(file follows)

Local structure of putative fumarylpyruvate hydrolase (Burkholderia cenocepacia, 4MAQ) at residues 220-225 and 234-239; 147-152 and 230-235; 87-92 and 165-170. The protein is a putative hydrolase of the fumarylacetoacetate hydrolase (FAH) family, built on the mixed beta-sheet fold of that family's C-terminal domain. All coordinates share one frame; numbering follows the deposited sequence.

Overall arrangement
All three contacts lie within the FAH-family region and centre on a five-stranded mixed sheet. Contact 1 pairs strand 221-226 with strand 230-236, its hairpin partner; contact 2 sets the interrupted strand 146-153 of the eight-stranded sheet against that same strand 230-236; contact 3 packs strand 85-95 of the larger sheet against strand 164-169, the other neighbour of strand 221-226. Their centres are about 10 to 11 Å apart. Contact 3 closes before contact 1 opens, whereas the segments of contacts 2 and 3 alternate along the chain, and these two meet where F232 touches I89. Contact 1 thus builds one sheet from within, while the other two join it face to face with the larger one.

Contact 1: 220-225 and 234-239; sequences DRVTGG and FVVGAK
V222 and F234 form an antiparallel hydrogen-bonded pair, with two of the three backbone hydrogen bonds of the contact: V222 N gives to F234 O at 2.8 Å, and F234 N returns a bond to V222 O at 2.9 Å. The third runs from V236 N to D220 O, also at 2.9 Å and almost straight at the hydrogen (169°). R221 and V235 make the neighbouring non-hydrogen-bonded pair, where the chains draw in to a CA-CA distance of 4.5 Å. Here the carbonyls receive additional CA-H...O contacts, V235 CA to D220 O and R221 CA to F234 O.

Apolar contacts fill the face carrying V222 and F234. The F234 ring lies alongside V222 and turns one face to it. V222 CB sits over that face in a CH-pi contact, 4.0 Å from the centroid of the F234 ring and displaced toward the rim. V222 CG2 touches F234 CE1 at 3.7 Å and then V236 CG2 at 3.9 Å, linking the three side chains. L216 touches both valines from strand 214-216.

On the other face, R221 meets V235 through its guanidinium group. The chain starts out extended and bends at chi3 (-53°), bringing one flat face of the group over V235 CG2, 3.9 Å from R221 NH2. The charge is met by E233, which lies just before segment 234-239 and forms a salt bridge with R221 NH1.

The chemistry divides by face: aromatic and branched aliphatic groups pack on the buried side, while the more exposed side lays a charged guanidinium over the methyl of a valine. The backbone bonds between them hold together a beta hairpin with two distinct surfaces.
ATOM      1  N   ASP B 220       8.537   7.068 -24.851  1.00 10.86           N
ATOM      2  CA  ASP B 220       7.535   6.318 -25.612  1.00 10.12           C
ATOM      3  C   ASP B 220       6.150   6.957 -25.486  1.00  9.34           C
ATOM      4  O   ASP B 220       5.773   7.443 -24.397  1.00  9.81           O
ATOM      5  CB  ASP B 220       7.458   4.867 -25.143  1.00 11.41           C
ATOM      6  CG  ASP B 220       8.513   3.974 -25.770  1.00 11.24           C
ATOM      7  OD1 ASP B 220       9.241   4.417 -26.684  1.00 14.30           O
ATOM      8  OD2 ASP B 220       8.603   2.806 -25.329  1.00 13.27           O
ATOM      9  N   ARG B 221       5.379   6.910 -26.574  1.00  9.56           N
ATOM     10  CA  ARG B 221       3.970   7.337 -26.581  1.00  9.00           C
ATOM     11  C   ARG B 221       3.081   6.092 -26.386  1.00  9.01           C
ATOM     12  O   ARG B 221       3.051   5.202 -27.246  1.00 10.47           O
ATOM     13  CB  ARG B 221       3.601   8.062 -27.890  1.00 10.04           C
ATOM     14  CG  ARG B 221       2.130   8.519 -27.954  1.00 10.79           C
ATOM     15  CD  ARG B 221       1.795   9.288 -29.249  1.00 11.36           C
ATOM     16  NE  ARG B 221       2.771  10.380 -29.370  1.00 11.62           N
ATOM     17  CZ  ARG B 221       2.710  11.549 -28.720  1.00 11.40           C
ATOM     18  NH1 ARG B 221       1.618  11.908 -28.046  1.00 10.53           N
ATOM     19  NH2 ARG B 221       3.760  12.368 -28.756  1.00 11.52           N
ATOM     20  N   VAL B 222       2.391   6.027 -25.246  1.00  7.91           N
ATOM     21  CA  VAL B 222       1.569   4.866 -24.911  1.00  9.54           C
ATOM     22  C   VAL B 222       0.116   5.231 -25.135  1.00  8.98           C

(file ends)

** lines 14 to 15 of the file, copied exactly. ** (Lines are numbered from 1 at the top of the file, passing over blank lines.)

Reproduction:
ATOM      6  CG  ASP B 220       8.513   3.974 -25.770  1.00 11.24           C
ATOM      7  OD1 ASP B 220       9.241   4.417 -26.684  1.00 14.30           O